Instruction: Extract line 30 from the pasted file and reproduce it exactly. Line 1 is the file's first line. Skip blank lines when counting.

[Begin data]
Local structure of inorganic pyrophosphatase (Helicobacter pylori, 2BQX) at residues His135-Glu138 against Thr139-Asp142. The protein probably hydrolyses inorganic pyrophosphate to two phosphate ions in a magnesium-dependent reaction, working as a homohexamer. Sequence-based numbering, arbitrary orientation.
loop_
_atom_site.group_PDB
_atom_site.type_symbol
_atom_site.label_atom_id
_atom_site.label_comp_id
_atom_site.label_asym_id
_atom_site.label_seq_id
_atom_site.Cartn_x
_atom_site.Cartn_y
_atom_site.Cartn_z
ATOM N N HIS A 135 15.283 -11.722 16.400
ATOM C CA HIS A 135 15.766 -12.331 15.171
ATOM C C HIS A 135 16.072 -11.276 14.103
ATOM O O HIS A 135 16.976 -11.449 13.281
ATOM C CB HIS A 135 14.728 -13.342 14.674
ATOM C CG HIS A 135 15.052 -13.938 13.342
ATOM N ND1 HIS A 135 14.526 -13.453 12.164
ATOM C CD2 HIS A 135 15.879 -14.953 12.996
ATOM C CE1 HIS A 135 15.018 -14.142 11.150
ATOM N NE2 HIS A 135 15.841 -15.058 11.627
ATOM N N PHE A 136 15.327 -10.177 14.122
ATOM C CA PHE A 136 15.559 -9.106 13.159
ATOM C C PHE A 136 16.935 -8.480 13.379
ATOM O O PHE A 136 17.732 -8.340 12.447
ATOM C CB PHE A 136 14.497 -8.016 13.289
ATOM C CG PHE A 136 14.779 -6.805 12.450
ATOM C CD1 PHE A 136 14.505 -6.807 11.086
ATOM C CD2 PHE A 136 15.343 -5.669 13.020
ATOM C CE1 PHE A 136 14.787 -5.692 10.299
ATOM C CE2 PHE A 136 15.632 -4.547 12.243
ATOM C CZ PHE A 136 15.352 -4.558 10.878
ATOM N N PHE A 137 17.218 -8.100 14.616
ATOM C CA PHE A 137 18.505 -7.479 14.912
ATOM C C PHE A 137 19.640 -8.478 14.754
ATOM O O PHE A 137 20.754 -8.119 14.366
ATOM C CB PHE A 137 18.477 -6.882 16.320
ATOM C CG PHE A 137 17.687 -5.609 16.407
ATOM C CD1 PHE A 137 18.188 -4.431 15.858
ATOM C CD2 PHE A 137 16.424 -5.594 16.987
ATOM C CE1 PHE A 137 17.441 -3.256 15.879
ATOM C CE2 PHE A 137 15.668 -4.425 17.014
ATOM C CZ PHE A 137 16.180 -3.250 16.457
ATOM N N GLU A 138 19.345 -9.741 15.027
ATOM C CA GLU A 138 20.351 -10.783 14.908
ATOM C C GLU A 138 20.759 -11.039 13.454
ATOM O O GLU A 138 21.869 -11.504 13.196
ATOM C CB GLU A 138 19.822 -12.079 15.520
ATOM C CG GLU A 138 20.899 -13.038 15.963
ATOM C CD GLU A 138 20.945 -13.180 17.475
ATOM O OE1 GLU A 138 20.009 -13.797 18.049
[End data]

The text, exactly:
ATOM C CE1 PHE A 136 14.787 -5.692 10.299